From Dr. Pepper to Libya: Empowering the Fanatics

An axiom of human life is that smart people occasionally do stupid things. I desperately want to believe that the editors of both The Huffington Post and Newsweek are smart people who each recently made the same stupid mistake -- and that, in retrospect, they both recognize their error.

Let's start with the The Huffington Post error. It all began with the following quite wonderful and playful Dr. Pepper ad:


Not surprisingly, some Christian fundamentalists found the ad to be blasphemous and complained on the Dr. Pepper Facebook page. The Huffington Post ran a short story and entitled the Facebook link to it "Christians Take Issue with New Dr. Pepper Ad." The headline on the story itself was just a bit more restrained: "Dr. Pepper 'Evolution of Flavor' Ad Sparks Backlash From Christians on Facebook."

The editors at HuffPost certainly are smart enough to know that not all Christians were opposed to the ad. Indeed, they are smart enough to know that most Christians, in fact, are fully on board with evolution.

In his thoughtful 2010 book, "The Prism and the Rainbow," Joel Martin, for example, documents the fact that, denominationally, most Christians support evolution. Similarly, The National Center for Science Education's book, "Voices for Evolution," presents doctrinal statements from a host of Christian denominations demonstrating that each is comfortable with the basic tenets of evolutionary theory.

Furthermore, The Clergy Letter Project has collected more than 12,800 signatures from Christian clergy members in the United States on a letter stating, in part, that "We believe that the theory of evolution is a foundational scientific truth, one that has stood up to rigorous scrutiny and upon which much of human knowledge and achievement rests." Evolution and Christianity, for many, many Christians, go hand in hand.

Many tend to forget that this degree of comfort with evolution is not new for Christians. One example will make my point. When the State of Arkansas, in 1981, passed a law mandating that "creation science" had to be taught in public school science classrooms and laboratories whenever evolution was taught, the law was immediately challenged on constitutional grounds. The main plaintiffs were religious leaders from across the State of Arkansas. As Federal District Judge William R. Overton pointed out in his 1982 decision overturning the law, "The individual plaintiffs include the resident Arkansas Bishops of the United Methodist, Episcopal, Roman Catholic and African Methodist Episcopal Churches, the principal official of the Presbyterian Churches in Arkansas, other United Methodist, Southern Baptist and Presbyterian clergy, as well as several persons who sue as parents and next friends of minor children attending Arkansas public schools."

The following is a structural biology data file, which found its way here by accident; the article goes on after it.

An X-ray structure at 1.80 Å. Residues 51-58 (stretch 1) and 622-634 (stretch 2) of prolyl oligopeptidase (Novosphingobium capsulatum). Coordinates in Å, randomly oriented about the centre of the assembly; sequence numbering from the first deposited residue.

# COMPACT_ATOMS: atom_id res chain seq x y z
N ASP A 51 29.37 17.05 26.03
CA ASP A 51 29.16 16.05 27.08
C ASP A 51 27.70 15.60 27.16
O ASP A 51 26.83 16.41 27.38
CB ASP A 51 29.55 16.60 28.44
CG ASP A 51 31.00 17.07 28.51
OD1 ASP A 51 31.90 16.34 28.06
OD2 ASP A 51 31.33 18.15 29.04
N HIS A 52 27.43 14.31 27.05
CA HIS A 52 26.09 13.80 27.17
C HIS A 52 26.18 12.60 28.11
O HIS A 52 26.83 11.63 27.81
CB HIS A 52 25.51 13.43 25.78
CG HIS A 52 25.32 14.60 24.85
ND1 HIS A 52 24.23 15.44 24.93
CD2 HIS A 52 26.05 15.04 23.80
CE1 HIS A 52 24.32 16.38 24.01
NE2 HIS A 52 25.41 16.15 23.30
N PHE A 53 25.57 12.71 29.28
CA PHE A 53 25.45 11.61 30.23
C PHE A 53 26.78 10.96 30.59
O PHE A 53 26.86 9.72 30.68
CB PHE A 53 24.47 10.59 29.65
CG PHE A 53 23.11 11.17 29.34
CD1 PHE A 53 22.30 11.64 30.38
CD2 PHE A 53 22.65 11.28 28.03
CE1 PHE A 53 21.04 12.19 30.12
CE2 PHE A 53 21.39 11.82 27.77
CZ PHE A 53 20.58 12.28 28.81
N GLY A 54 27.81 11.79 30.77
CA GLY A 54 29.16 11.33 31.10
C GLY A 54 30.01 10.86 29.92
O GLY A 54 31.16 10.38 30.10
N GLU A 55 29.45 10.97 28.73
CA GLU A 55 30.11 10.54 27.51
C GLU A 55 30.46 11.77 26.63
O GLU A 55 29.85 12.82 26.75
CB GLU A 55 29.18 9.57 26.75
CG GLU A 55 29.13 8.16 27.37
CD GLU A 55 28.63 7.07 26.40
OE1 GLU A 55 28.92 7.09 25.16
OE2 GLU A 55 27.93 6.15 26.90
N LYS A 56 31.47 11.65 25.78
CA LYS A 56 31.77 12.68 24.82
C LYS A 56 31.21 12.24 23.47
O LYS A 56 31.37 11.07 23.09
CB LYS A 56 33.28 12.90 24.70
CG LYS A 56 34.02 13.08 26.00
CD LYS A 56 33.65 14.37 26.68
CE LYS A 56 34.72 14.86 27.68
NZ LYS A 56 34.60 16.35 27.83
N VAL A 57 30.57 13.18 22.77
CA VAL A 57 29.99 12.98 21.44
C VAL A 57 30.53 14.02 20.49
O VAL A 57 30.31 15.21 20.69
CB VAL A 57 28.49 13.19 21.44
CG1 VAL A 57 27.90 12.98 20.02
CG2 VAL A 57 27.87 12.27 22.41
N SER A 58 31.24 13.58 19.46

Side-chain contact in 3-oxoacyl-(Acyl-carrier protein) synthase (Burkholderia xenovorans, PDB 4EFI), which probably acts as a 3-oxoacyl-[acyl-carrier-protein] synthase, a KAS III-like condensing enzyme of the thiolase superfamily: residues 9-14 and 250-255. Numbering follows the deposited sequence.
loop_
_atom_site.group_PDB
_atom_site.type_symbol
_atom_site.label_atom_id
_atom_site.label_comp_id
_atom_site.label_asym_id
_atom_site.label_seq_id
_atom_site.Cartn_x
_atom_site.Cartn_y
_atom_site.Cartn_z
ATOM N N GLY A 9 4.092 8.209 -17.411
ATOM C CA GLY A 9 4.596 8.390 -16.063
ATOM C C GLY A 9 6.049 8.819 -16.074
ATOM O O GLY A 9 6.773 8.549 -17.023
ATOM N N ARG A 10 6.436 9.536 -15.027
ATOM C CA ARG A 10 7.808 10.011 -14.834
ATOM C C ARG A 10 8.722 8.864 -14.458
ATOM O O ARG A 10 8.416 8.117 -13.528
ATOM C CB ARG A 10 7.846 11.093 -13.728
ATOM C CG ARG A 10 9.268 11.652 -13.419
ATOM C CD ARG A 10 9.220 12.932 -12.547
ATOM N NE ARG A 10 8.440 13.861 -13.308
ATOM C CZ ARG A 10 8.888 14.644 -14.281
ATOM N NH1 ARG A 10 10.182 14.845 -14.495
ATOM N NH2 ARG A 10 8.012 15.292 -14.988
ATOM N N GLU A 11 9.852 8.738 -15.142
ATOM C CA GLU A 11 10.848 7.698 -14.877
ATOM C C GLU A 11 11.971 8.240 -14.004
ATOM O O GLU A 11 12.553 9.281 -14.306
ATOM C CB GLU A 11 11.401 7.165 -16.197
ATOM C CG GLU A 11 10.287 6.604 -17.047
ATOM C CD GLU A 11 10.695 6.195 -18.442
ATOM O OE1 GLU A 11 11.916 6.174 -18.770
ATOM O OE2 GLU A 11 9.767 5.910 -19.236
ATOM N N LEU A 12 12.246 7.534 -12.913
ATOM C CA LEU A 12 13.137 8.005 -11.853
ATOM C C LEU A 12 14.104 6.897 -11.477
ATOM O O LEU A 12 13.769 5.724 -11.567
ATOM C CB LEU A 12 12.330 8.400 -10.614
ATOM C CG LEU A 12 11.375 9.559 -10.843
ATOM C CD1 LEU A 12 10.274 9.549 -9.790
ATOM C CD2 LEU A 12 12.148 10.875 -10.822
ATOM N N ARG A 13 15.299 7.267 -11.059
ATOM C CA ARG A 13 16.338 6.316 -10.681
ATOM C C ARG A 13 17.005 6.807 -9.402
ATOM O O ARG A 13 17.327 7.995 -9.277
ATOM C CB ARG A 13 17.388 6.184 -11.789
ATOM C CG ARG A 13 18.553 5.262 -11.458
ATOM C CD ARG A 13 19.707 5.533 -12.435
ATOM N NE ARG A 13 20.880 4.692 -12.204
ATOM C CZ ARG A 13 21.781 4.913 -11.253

Despite the headline The Huffington Post ran with, the article about the Dr. Pepper ad actually led with the fact that only a small group of people had a concern: "Controversy has erupted over the latest Dr. Pepper ad dubbed 'The Evolution of Flavor,' with a small, but vocal minority of commenters on Facebook posting complaints about the ad's evolution motif."

Two points are worth making. First, it's journalistically irresponsible to attempt to manufacture a major controversy when no such thing exists. Second, it's socially irresponsible to assume that the members of virtually any group will speak with a single voice and hold a unified position. To claim that "Christians Take Issue with New Dr. Pepper Ad" is as insulting to many (most likely most) Christians as it is simply stupid.

Which brings me to Newsweek. The cover dated Sept. 24, 2012 makes exactly the same mistake that HuffPost made.


Given the stakes, it is even more irresponsible to talk of "Muslim Rage" than it is to claim that Christians took issue with the Dr. Pepper ad. Muslims are no more unified in their opinions than are Christians and to imply otherwise can do nothing but inflame passions of people looking for easy answers.

Were many Muslim's enraged by an anti-Muslim film? Of course. But by painting with such a broad brush, the reality of the situation is ignored. What about the large number of Muslims who were upset with the violent protests? Or what about the protests in Benghazi, Libya that ousted the militia reportedly responsible for the death of Ambassador Christopher Stevens?

Whenever we equate the radical fringe, whether they be Muslim extremists or Christian fundamentalists, with the majority of a particular religion, we empower the fanatics. That might make for great (yellow) journalism, but it makes for atrocious public policy. We deserve better.